This page provides an annotated list of resources that contribute to our understanding of Yolngu Aboriginal art, music, history, and performance.

Didgeridoo Production and Performance

  • Chatwin, Bruce. 1987. The Songlines. Penguin Books.
  • Lindner, D. 2004. The Didgeridoo Phenomenon: From Ancient Times to the Modern Age. Traumzeit Verlag.
  • Marett, Allan. 2005. Songs, Dreaming, and Ghosts: The Wangga of North Australia. Wesleyan University Press.
  • Neuenfeldt, K. 1998. The didjeridu: From Arnhem Land to the Internet. Indiana University Press.
  • Schellberg, Dirk. 1996. Didgeridoo: Ritual Origins and Playing Techniques. Binkey Kok Publications.

  • iDidjAustralia:  iDIDJ Australia exists to showcase the rich, vibrant and continuing Aboriginal cultures of northern Australia with a key focus on the didgeridoo and the musical arts. We embrace cultural diversity in all its forms. Our website aims to increase public appreciation and understanding of Australian Indigenous cultures by sharing stories, connecting people and organising events.
  • Didgeman:  Journeys and artistic insights of local Austin artist, Omid Aski Larritjani, who spent many years studying Yolngu art, dance, and music while living for extended periods in Yolngu communities: 

  • Mununggurr, Milkay. 2015. Hard Tongue Didgeridoo. The Mulka Project.
  • Gurruwiwi, Djalu. 2001. Djalu Teaches and Plays Yidaki, vol. 1 & 2. Yothu Yindi Foundation.

Yolngu Art, Dance, and Music

  • Deger, Jennifer. “Christmas with Wawa: a video experiment with Yolngu aesthetics”. In Beyond Text? Critical practices and sensory anthropology. Edited by Rubert Cox, Andrew Irving, and Christopher Wright. Manchester University Press. 2016.
  • Layton, Robert. “Traditional and Contemporary Art of Aboriginal Australia”. In Anthropology, Art and Aesthetics. Edited by Jeremy Coote and Anthony Shelton. Oxford University Press. 1994
  • Magowan, Fiona. Transnational Continuity and Creativity in Yolngu Musical and Spiritual Experience”. In The Oxford Handbook of Music and World Christianities. Edited by Suzel Ana Reily and Johnathan M. Dueck. 2016.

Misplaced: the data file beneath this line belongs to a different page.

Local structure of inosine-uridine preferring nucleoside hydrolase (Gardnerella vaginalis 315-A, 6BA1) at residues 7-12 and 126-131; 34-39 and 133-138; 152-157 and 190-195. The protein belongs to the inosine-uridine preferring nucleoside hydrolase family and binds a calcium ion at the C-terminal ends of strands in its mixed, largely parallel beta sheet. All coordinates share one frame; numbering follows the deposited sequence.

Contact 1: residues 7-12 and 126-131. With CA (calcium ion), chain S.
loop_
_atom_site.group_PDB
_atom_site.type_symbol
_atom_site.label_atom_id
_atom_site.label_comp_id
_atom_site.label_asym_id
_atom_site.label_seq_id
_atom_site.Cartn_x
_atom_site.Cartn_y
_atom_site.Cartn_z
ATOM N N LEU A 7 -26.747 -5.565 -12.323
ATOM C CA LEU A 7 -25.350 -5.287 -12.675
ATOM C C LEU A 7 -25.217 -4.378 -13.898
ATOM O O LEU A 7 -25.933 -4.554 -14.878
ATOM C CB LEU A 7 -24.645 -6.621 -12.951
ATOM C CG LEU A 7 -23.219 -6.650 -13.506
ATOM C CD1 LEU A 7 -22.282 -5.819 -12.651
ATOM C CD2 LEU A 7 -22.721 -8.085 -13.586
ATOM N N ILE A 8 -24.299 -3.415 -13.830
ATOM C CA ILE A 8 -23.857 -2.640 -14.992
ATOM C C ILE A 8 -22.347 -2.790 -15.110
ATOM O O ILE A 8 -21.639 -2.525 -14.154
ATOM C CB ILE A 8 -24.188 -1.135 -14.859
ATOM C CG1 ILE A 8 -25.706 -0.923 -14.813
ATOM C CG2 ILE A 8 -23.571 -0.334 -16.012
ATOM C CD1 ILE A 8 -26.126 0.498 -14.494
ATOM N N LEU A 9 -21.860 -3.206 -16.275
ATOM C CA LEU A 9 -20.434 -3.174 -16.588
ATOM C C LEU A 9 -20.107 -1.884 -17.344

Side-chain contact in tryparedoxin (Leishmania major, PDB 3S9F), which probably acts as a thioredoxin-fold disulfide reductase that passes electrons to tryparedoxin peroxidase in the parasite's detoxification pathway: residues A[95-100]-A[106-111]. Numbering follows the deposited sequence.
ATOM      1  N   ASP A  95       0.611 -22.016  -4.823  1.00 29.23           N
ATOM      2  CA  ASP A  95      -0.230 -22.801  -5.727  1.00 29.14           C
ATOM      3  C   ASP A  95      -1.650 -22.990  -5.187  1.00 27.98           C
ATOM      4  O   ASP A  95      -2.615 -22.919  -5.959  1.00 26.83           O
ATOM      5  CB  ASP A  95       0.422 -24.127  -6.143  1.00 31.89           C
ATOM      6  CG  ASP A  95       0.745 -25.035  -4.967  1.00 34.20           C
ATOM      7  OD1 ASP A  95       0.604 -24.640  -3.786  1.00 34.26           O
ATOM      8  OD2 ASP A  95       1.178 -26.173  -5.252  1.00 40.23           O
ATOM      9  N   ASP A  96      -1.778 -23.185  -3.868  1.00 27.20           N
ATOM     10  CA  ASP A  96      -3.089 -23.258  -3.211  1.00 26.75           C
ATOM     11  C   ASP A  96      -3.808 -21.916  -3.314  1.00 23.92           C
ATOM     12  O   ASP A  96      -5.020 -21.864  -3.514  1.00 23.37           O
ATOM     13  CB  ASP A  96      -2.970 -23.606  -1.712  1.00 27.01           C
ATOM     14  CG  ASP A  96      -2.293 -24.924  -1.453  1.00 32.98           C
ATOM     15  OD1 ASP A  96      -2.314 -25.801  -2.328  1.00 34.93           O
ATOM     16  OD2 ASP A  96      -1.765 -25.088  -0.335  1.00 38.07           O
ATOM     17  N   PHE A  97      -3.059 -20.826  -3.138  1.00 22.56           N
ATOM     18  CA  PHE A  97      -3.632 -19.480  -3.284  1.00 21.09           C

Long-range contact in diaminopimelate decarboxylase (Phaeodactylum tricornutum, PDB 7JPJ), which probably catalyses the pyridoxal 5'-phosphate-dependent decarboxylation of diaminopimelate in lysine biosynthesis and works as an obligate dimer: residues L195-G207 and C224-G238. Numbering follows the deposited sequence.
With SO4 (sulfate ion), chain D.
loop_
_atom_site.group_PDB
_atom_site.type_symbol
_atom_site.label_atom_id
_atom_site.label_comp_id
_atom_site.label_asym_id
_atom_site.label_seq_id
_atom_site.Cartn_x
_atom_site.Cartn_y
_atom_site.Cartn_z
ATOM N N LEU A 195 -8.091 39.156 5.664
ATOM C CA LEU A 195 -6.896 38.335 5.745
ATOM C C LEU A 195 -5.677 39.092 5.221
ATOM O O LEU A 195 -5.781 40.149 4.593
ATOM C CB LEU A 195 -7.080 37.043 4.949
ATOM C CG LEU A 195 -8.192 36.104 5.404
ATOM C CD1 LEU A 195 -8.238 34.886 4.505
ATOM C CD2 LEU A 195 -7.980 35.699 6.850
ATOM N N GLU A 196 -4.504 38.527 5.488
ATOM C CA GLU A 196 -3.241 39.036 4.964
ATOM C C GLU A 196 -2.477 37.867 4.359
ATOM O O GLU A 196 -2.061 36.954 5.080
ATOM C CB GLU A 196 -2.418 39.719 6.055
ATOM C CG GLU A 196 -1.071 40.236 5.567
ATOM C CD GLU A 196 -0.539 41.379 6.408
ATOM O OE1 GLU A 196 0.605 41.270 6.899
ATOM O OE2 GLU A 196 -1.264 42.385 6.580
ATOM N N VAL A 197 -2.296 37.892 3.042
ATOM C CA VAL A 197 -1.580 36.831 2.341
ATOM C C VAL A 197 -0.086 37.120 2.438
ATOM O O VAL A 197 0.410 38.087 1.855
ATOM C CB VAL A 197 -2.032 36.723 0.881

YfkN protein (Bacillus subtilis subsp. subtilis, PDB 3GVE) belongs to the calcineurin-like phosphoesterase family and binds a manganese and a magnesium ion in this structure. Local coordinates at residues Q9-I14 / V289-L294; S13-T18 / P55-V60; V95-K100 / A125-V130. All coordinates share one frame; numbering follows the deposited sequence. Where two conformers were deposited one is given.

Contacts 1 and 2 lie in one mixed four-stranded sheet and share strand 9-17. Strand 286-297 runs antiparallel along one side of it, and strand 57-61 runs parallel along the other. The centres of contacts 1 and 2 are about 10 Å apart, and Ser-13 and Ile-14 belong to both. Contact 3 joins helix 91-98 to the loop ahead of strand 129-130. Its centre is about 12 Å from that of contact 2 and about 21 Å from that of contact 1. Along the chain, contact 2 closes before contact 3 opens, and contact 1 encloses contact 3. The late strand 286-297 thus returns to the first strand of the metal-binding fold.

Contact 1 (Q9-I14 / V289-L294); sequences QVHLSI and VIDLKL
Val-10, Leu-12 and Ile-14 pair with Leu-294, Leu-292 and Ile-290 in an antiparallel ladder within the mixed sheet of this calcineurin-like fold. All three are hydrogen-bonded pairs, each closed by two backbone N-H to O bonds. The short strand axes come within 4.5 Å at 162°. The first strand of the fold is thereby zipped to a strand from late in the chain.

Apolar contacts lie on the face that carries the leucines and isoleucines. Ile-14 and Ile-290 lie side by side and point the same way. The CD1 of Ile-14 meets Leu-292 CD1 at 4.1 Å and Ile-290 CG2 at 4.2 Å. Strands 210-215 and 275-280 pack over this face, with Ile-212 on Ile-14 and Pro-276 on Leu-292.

• Morphy, Howard. “From Dull to Brilliant – The Aesthetics of Spiritual Power among the Yolngu”. In Anthropology, Art and Aesthetics. Edited by Jeremy Coote and Anthony Shelton. Oxford University Press. 1994.

  • Corn, Aaron. 2009. Reflections & Voices: exploring the music of Yothu Yindi with Mandawuy Yunupingu. Sydney University Press.
  • Magowan, Fiona. 2005. Landscapes of Indigenous Performance: Music, song and dance of the Torres Strait and Arnhemland. Aboriginal Studies Press.
  • Myers, Fred. 2002. Painting Culture: The Making of an Aboriginal High Art. Duke University Press.

  • Buku-Larrngay Mulka Center – Buku-Larrnggay Mulka Centre is the Indigenous community controlled art center of Northeast Arnhem Land located in Yirrkala, a small Aboriginal community, approximately 700km east of Darwin:
  • Charles Darwin University – School of Indigenous Knowledges and Public Policy – Yolngu Studies – This is a place for Yolŋu and Balanda to learn about Yolŋu life and language, talk with each other, read stories, and look at pictures:
  • Dhimurru Aboriginal Corporation – Dhimurru is an incorporated Aboriginal organization established by Yolngu land-owners in Northeast Arnhem Land, Australia.  The office is located in Nhulunbuy (Gove):
  • Gapuwiyak Culture and Arts Aboriginal Corporation – is a recent initiative of the remote East Arnhem Land community of Gapuwiyak, also known as Lake Evella. The organisation is not-for-profit. It was created to enhance the wellbeing of Yolngu people living in the region by supporting their cultural practices, values and intellectual property while providing opportunities for leadership, meaningful employment and professional development.:
  • Miyarrka Media- is a media collective based in the community of Gapuwiyak in northeast Arnhem Land, Northern Territory, Australia. It was formed to enable Yolngu to creatively use new media technologies at a community level.  Working under Yolngu direction, Miyarrka’s goal is to use media to respond to contemporary Yolngu concerns and in the process, open up new possibilities and spaces for cultural expression and exhibition. Miyarrka Media was founded in 2009 by Paul Gurrumuruwuy, Fiona Yangathu, Jennifer Deger and David Mackenzie. It operates under the auspices of Gapuwiyak Culture and Arts Aboriginal Corporation.:

Australian Cultural Studies

  • Forsey, Martin. “Beyond the production of tourism imaginaries: Student-travellers in Australia and their reception of media representations of their host nation”. In Annals of Tourism Research. 44. 156-170. 2014. :